It is odd to note that there are more reasonably high-grade examples of this date (MS63 and finer) than any other New Orleans eagle from this era, save for the high mintage 1847-O. The finest known is a killer PCGS/CAC MS66 originally from the James Stack Collection. This is the single finest branch mint No Motto eagle and it is currently in the Pogue Collection. In March 2020, it will be offered for sale for the first time since it was obtained by Brent Pogue in Bowers and Merena’s 2003 ANA auction.

There is a second 1848-O, listed in the NGC Census, as an MS65. I have never seen or heard of this coin and I believe it is an incorrect listing, or a PCGS MS64 that upgraded.

1850-O $10.00 PCGS MS65, EX ELIASBERG AND CLAPP; NEW ENGLAND COLLECTION. Images courtesy Doug Winter Numismatics



This coin, pedigreed to the Eliasberg and Clapp collections, was obtained by me a few years ago and sold to the New England Collection where it resides in the finest collection of New Orleans gold ever assembled. It grades PCGS/CAC MS65. When this coin sold at auction in May 1999, it brought $100,625 – which was the first auction record for a business strike Liberty Head eagle at over $100,000.


Ask any seasoned US gold expert what the single best No Motto eagle in existence is and you are likely to get a unanimous response: the Einstein 1852. This coin was owned by the collector Harry Einstein (the father of famous actor Albert Brooks and a famed comic in his own right) and it first sold around 1985/1986 in a PCGS MS65.

I remember being absolutely floored by this coin and I’ve still never seen a US gold coin of this era that was so perfect save for a few gold dollars and a number of SSCA 1857-S double eagles. This coin has gradeflated to MS66 and again to MS66+, but I think it fully deserves these accolades and I actually would be surprised if it doesn’t upgrade to MS67. It last sold in 2008 for $253,000 and it was purchased by Brent Pogue.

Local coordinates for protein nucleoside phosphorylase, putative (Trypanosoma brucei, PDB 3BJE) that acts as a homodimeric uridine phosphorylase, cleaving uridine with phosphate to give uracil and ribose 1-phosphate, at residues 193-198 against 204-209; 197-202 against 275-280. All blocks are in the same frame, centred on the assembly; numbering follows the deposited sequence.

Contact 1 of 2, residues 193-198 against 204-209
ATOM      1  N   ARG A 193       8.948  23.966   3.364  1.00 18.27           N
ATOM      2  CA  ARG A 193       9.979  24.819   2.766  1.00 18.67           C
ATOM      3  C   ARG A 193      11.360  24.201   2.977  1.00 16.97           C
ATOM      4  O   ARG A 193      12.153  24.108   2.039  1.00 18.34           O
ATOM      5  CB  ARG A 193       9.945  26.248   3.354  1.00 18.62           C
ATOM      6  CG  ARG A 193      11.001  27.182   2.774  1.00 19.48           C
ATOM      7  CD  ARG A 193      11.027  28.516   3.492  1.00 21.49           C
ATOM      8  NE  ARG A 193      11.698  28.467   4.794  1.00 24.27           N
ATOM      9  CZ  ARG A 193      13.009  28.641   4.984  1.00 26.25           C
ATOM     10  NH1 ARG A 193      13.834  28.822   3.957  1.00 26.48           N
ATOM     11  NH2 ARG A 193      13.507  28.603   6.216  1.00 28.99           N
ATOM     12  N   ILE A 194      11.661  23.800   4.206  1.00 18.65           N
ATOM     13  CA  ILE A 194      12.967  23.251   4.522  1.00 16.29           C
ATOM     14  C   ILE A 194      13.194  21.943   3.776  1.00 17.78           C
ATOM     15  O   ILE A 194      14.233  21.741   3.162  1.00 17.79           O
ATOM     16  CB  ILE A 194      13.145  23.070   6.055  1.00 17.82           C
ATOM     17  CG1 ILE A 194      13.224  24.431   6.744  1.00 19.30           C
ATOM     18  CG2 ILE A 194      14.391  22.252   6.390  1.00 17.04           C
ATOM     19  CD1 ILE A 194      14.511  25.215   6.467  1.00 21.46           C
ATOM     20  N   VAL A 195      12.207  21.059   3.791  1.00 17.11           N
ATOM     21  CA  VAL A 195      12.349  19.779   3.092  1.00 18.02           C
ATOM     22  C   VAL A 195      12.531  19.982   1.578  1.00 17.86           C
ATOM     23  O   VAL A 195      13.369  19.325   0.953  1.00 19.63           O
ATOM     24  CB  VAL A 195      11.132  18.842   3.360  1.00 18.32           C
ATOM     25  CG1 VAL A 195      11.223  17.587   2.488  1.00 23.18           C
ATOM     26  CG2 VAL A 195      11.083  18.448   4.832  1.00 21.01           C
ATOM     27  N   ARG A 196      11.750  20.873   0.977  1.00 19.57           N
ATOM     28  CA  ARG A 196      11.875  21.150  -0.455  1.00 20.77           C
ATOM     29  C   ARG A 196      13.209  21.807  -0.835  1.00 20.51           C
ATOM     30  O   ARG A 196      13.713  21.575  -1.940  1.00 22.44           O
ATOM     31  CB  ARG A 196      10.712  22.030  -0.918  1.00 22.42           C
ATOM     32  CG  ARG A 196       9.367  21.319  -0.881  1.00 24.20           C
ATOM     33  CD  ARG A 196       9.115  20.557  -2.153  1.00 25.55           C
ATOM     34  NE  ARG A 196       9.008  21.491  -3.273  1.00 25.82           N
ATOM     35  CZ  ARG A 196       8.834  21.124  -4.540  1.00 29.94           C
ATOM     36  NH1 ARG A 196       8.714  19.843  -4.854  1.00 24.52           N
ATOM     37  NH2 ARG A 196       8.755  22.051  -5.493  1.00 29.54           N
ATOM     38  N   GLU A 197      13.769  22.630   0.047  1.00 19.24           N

In March 2020, it goes on the market again.


I’ve never seen this coin in person and I’m going to venture that it was likely a PCGS MS64 that upgraded.

1861 $10.00 NGC MS62 CAC. Images courtesy Doug Winter Numismatics

1861 $10.00 NGC MS62 CAC


In November 2000, a PCGS MS66 example of this date sold at auction for a very reasonable $50,600. For some reason, I can’t recall having been blown away by this coin. Given the fact that I was bidding on a higher percentage of the lots in one sale than any other auction I’ve ever attended (except the Bass II sale in 1999), this Gem from the Bass Collection hasn’t been offered for sale publicly in two decades.

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When you read about these coins, you can see how small the number of bonafide Gems is. I count seven coins that I have seen and can verify as MS65 or finer; two of which, ironically, will come up for sale in a month.

If I had to choose the single most desirable No Motto eagle in existence, I would select the James Stack 1848-O, closely followed by the Einstein 1852, and the Gold Rush 1839/8.

Doug Winter Numismatics, specialists in U.S. gold coins

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Doug Winter
Doug Winterhttps://www.raregoldcoins.com
Doug Winter founded Douglas Winter Numismatics (DWN) in 1985. The nationally renowned firm specializes in buying and selling rare United States gold coins. He has written over a dozen books, including the standard references on Charlotte, Dahlonega, and New Orleans gold coinage, and Type 1 Liberty Head Double Eagles. Douglas has also contributed to the A Guidebook of United States Coins, Walter Breen’s Encyclopedia of United States and Colonial Coins, Q. David Bowers’ Encyclopedia of United States Silver Dollars, and Andrew Pollock’s United States Pattern and Related Issues. He is a member of the PNG, the ANA, the ANS, the NLG, CAC, PCGS, and NGC - among other professional affiliations. Contact Doug Winter at [email protected].